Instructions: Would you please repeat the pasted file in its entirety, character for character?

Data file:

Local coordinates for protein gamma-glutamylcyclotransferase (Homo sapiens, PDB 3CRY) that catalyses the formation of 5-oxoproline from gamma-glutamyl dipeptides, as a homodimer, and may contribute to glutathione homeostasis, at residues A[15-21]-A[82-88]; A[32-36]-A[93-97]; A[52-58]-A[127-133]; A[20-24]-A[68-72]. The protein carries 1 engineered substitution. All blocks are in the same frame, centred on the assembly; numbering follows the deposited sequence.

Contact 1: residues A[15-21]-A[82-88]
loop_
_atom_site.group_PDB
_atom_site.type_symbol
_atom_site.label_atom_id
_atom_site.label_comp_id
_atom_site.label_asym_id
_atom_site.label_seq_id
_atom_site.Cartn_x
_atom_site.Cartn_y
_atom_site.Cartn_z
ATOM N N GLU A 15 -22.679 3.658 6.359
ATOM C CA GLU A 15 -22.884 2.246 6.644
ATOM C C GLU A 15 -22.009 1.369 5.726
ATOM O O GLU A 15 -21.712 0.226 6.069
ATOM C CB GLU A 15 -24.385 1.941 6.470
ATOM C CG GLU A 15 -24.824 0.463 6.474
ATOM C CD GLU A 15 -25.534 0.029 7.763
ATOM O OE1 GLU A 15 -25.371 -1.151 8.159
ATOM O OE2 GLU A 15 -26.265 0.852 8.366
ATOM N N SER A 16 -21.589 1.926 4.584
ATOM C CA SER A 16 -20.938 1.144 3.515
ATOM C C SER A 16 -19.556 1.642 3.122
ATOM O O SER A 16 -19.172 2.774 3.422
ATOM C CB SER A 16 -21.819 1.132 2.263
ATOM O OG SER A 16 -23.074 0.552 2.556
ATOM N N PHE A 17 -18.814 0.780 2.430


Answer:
Local coordinates for protein gamma-glutamylcyclotransferase (Homo sapiens, PDB 3CRY) that catalyses the formation of 5-oxoproline from gamma-glutamyl dipeptides, as a homodimer, and may contribute to glutathione homeostasis, at residues A[15-21]-A[82-88]; A[32-36]-A[93-97]; A[52-58]-A[127-133]; A[20-24]-A[68-72]. The protein carries 1 engineered substitution. All blocks are in the same frame, centred on the assembly; numbering follows the deposited sequence.

Contact 1: residues A[15-21]-A[82-88]
loop_
_atom_site.group_PDB
_atom_site.type_symbol
_atom_site.label_atom_id
_atom_site.label_comp_id
_atom_site.label_asym_id
_atom_site.label_seq_id
_atom_site.Cartn_x
_atom_site.Cartn_y
_atom_site.Cartn_z
ATOM N N GLU A 15 -22.679 3.658 6.359
ATOM C CA GLU A 15 -22.884 2.246 6.644
ATOM C C GLU A 15 -22.009 1.369 5.726
ATOM O O GLU A 15 -21.712 0.226 6.069
ATOM C CB GLU A 15 -24.385 1.941 6.470
ATOM C CG GLU A 15 -24.824 0.463 6.474
ATOM C CD GLU A 15 -25.534 0.029 7.763
ATOM O OE1 GLU A 15 -25.371 -1.151 8.159
ATOM O OE2 GLU A 15 -26.265 0.852 8.366
ATOM N N SER A 16 -21.589 1.926 4.584
ATOM C CA SER A 16 -20.938 1.144 3.515
ATOM C C SER A 16 -19.556 1.642 3.122
ATOM O O SER A 16 -19.172 2.774 3.422
ATOM C CB SER A 16 -21.819 1.132 2.263
ATOM O OG SER A 16 -23.074 0.552 2.556
ATOM N N PHE A 17 -18.814 0.780 2.430